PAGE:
Wednesday 27th June 2018

Tomorrow's Schools are undergoing a major review. So how does this affect John McGlashan College?

Tomorrow's Schools
Tomorrow's Schools

New Zealand schools are currently undergoing the most significant governmental review in 30 years. According to the terms of reference, the review will consider "the fitness of our schooling system to equip all learners for the 21st century", and "will look at the changes needed in governance, management and administration to better support all learners throughout their schooling. 

"Tomorrow’s Schools” were set up in 1989, each to run under its own elected Board of Trustees, but by the 1990s, the competition between high performing schools and struggling schools had become a significant problem. This issue resulted in the introduction of a new funding model based on socioeconomic decile ratings and school zoning which would ensure that pupils could attend their local school. No government has completed such an extensive review since these changes occurred. In ensuing years, although many schools have thrived, others have not, and some school leaders regard it as high time for a change. 

Renowned educator Bali Haque is overseeing the Independent Taskforce which will look at the way schools are led, organised, managed and governed across the school system. Since the last review, there have been many changes to curriculum and assessment, especially with the introduction of NCEA. 

The task force will investigate:

• The role of Boards of Trustees in dealing with overcrowding and, more importantly, their role in ensuring that every student has a top quality education no matter where they live.

• How teachers are supported in their professional development and how to develop leadership.

• The fact that while many schools are succeeding, some are still failing.

• The call for more support from Ministry of Education regional offices.

• How to resolve the issue of competition and create greater co-operation between schools.

The Government has a desire to get schools to collaborate more. There has been dissatisfaction with a number of controversial issues in the past including National Standards, the introduction of NCEA and attempts to bulk fund schools for all expenses including salaries. These issues have divided teachers and the community. The current model is too dependent on effective Boards of Trustees, and some schools struggle to find sufficient parent candidates. It is widely reported that in some board elections, only 5-10% of parents will vote. School governance is a complex role, and we are asking volunteers to lead schools at night, after work and in their spare time without any real training. Some schools have been identified as requiring an additional layer of leadership.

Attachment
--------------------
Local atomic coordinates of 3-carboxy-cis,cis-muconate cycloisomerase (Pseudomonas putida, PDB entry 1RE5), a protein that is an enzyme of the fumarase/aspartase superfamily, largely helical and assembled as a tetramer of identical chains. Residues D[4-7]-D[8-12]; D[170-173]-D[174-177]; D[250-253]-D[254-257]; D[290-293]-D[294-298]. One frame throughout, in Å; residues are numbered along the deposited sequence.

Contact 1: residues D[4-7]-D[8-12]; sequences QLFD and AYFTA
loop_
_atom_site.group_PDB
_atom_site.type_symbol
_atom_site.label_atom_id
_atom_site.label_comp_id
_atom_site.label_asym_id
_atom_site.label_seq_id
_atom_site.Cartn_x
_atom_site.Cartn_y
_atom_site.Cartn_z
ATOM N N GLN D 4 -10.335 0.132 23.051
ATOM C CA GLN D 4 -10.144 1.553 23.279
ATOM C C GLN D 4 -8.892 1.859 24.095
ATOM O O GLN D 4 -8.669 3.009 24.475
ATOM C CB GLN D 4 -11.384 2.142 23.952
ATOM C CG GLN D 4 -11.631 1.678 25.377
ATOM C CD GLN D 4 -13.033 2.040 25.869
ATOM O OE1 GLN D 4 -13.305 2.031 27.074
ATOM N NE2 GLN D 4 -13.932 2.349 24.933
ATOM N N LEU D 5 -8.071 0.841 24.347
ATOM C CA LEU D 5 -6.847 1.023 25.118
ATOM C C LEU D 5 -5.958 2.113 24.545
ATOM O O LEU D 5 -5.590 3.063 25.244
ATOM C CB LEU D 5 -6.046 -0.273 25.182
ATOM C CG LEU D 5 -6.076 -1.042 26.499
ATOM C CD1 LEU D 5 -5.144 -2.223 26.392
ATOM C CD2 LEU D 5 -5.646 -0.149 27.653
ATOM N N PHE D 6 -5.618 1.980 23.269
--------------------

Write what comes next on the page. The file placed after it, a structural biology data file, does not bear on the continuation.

In New Zealand we have fantastic teachers guiding the learning of young people; syndicates and departments doing stunning work and leading groups of students and staff, and excellent school leadership groups including principals and deputy principals, but there is no leadership of the wider system. It has been stated in educational circles, and I agree, that the better the standard of education across the country, the better our country will be. We can have two tracks of development, one where energy and resources are provided for the ten per cent of schools that are struggling, and the other, where schools like John McGlashan College continues to take independent responsibility for the educational outcomes of its students. John McGlashan College maintains exemplary governance processes within its Board of Trustees and Board of Proprietors, and we are incredibly fortunate with the calibre and expertise of our board members. 

Potentially, other schools may opt into a system where skills and attributes could be provided to help guide their school in the right direction. This would give each school the option to take on additional support. McGlashan is very well placed to adapt to any mandated policy changes, and I have no doubt that we will be able to maintain outstanding educational opportunities for our students as we move into our second century of education. 

Neil Garry

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